Robin Williams

Robin Williams

Live 2002


If you’ve been wondering what Robin Williams thinks of the state of the world today, wonder no longer. He spells it all out in funny detail on his new CD. While Live 2002 may not be Robin Williams at his early drug-induced, hyper-kinetic best, it is definitely a performance worth having. Perhaps not chock full of as many instantly laugh-’til-you-cry bits as some of his classic work, the humor really does have more depth and reach than before. He has aged, and his work has aged gracefully with him. Topics range from the weather to politics to the Olympics to terrorism, and that’s just in the first five minutes. He also covers a few more personal topics (aging and fatherhood), without losing a bit of the crudeness you expect from him. No one is safe from his skewer. Liberals and conservatives alike get roasted along with terrorists, pedophilic priests and every ethnicity imaginable. I wouldn’t say that there is something guaranteed to offend everyone, but it’s close. The material seems to get funnier as it grows on me. Unlike a lot of comedy albums that get stale quickly after you have heard the jokes, this one improves with each listen.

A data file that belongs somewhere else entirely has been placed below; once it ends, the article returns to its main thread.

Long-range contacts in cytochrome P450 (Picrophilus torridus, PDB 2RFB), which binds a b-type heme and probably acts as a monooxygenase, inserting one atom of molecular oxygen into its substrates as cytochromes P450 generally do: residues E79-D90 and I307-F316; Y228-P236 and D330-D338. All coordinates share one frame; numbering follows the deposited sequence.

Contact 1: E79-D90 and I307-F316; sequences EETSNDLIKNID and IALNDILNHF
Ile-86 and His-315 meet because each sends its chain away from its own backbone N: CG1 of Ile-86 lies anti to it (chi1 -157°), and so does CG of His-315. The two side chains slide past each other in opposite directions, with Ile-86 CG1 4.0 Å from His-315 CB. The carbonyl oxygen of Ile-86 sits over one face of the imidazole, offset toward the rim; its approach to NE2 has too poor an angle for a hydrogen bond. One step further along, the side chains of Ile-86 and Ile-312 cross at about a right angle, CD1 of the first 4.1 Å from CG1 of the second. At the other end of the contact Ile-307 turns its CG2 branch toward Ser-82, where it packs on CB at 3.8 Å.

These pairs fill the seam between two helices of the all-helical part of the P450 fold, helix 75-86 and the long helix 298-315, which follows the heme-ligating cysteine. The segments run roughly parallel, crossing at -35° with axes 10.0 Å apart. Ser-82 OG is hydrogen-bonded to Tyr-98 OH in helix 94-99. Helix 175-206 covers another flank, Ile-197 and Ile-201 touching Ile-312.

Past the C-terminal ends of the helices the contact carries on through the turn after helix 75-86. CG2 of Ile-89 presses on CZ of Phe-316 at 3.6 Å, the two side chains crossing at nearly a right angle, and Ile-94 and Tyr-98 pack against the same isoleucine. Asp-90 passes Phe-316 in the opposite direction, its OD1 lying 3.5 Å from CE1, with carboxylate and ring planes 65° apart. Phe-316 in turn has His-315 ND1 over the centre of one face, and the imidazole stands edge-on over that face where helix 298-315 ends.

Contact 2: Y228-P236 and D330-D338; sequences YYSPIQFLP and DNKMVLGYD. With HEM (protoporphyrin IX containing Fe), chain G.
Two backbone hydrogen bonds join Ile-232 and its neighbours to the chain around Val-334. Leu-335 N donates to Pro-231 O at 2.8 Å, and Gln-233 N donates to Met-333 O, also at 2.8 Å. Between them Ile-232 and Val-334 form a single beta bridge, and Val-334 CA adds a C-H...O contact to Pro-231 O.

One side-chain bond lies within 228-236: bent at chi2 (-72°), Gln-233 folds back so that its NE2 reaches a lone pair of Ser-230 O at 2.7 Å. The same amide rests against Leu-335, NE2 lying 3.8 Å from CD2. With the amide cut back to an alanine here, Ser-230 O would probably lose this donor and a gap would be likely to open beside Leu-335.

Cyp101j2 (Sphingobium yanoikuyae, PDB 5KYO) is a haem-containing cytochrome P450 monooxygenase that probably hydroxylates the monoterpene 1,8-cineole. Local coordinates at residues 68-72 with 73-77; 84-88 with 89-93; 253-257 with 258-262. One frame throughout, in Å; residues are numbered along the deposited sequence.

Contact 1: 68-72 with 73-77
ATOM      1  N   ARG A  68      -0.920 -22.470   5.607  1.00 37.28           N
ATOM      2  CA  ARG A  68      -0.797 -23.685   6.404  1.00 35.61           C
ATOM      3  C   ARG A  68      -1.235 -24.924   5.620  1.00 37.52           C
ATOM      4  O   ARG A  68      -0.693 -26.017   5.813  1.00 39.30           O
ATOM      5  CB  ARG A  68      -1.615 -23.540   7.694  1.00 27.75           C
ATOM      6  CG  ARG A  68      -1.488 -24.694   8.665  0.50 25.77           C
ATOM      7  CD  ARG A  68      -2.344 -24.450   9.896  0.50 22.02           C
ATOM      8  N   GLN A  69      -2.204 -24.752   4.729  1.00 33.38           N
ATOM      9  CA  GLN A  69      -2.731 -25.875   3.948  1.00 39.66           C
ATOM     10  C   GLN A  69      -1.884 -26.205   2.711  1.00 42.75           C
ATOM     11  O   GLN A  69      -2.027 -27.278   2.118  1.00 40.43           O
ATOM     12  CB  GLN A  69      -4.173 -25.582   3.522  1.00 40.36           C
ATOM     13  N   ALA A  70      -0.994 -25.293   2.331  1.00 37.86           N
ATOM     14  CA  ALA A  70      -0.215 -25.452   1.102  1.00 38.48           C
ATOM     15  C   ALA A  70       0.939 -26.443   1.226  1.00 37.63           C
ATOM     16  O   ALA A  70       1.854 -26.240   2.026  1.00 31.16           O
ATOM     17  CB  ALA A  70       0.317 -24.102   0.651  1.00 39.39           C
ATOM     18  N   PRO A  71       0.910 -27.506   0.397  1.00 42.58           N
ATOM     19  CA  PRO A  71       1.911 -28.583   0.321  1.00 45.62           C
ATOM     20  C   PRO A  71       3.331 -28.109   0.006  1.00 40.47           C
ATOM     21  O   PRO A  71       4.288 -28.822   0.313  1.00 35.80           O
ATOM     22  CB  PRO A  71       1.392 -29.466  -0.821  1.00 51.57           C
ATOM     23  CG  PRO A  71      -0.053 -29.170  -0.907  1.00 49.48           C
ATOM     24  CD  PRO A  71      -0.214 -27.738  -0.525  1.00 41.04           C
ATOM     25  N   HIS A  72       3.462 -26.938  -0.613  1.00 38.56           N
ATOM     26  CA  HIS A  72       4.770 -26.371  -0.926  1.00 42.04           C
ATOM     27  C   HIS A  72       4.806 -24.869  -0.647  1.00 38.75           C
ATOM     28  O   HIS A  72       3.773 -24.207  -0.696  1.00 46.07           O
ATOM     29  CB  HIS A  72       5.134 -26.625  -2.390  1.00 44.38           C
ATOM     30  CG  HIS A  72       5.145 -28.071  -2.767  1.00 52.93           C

“Disc Two” contains snippets of performances from 18 different cities on his tour. Each track gives a little local flavor (food, politics, language, etc.) for those of us who missed our chance to see him live. These tracks are book-ended by “The Grim Rapper” wherein Williams raps (yes raps) about aging, and a nice little rant on one of his favorite current topics: “Technology.” While not a home-run on its own, “Disc Two” makes a fine bonus based on the relatively low price for this two-disc set.

Live 2002 isn’t perfect. Several of the bits are obviously visual, and thus something is lost in an audio-only format. Some of the bits are old stuff recycled again. If pressed to choose, I will say that Live at the Met is still my favorite Robin Williams performance. If you don’t own any Robin Williams material, that is the classic piece to seek out. However, if you are a fan of his work, or just need a good laugh, by all means pick up Live 2002.

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